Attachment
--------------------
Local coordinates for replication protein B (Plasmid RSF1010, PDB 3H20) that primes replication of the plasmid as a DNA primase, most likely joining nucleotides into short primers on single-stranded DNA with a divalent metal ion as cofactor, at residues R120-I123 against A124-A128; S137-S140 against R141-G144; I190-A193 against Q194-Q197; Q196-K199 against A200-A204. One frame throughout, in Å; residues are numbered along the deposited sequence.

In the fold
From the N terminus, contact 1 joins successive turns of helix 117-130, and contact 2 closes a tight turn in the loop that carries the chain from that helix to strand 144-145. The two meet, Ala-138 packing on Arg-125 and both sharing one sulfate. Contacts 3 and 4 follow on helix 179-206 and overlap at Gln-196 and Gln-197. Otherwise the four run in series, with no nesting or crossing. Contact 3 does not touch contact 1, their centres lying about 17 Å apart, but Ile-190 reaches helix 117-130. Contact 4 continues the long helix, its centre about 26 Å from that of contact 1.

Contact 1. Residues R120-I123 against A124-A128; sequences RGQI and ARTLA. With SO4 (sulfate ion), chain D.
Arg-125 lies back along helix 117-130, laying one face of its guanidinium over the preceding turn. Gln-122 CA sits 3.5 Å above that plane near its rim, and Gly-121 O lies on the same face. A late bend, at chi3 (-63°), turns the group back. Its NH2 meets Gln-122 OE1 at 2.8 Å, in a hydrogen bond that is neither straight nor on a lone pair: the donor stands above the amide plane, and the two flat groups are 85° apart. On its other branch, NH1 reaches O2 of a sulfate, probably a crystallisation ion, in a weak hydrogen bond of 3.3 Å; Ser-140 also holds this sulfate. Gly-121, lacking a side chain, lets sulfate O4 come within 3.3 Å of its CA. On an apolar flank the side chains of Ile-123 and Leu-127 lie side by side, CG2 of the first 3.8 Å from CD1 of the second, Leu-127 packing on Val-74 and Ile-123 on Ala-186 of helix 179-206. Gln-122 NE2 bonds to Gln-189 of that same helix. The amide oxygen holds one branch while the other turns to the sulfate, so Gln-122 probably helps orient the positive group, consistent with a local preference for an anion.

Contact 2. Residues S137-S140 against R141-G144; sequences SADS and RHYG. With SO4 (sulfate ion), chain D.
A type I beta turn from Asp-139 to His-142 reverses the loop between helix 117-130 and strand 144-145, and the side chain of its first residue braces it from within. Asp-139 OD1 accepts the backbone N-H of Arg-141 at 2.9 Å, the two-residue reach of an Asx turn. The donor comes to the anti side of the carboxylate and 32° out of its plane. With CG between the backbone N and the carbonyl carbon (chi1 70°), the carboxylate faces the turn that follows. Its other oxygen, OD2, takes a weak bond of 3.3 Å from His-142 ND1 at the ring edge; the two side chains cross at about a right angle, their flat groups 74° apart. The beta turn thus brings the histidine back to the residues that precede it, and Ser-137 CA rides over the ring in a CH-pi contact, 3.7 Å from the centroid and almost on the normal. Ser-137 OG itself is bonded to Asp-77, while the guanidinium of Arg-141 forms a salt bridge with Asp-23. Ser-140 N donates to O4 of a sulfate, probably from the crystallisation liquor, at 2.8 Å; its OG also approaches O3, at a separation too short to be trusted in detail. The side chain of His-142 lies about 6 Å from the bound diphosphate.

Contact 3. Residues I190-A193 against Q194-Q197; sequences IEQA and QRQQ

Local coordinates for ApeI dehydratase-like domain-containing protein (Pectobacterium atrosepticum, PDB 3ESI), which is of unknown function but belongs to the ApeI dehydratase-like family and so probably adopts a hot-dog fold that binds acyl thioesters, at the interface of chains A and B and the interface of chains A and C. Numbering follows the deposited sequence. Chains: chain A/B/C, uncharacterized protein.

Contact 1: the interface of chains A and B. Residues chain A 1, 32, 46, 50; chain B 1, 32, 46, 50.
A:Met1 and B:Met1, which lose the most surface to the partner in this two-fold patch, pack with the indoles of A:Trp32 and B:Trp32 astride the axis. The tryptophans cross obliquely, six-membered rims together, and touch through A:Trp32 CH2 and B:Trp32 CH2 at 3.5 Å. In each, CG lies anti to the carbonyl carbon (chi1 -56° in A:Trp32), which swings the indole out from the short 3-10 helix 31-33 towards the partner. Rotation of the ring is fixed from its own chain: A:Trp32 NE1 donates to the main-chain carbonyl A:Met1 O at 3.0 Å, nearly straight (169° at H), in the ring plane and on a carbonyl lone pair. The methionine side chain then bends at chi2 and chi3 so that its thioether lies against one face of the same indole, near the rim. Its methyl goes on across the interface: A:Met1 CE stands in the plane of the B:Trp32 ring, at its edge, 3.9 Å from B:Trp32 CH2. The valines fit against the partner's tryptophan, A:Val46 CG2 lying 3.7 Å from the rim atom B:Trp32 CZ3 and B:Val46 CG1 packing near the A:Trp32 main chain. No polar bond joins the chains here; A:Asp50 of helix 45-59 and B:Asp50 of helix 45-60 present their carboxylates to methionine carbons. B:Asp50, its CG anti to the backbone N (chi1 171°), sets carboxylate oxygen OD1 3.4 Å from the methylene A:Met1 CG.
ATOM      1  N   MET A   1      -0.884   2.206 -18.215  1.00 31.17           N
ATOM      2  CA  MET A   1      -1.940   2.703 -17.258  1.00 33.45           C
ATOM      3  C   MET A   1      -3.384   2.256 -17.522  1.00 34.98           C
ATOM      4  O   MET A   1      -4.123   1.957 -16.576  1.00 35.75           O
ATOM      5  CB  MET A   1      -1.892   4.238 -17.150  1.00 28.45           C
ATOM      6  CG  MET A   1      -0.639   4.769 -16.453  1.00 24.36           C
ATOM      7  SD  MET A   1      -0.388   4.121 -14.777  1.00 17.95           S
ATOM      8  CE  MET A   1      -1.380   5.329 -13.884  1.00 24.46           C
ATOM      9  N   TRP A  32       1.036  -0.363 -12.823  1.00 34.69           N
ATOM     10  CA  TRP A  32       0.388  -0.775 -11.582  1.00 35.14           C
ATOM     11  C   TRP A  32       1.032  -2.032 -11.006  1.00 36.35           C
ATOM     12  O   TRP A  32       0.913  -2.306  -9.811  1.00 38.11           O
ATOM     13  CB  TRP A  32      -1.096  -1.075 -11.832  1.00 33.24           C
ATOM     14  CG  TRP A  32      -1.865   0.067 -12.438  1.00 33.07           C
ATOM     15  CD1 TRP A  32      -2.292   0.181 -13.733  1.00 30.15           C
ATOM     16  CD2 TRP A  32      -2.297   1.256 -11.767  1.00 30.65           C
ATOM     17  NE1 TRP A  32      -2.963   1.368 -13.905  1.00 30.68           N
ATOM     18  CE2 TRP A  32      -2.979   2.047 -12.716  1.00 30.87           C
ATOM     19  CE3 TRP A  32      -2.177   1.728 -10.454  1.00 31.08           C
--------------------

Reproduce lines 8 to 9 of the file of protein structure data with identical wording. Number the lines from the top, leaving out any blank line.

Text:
Contact 3. Residues I190-A193 against Q194-Q197; sequences IEQA and QRQQ

Local coordinates for ApeI dehydratase-like domain-containing protein (Pectobacterium atrosepticum, PDB 3ESI), which is of unknown function but belongs to the ApeI dehydratase-like family and so probably adopts a hot-dog fold that binds acyl thioesters, at the interface of chains A and B and the interface of chains A and C. Numbering follows the deposited sequence. Chains: chain A/B/C, uncharacterized protein.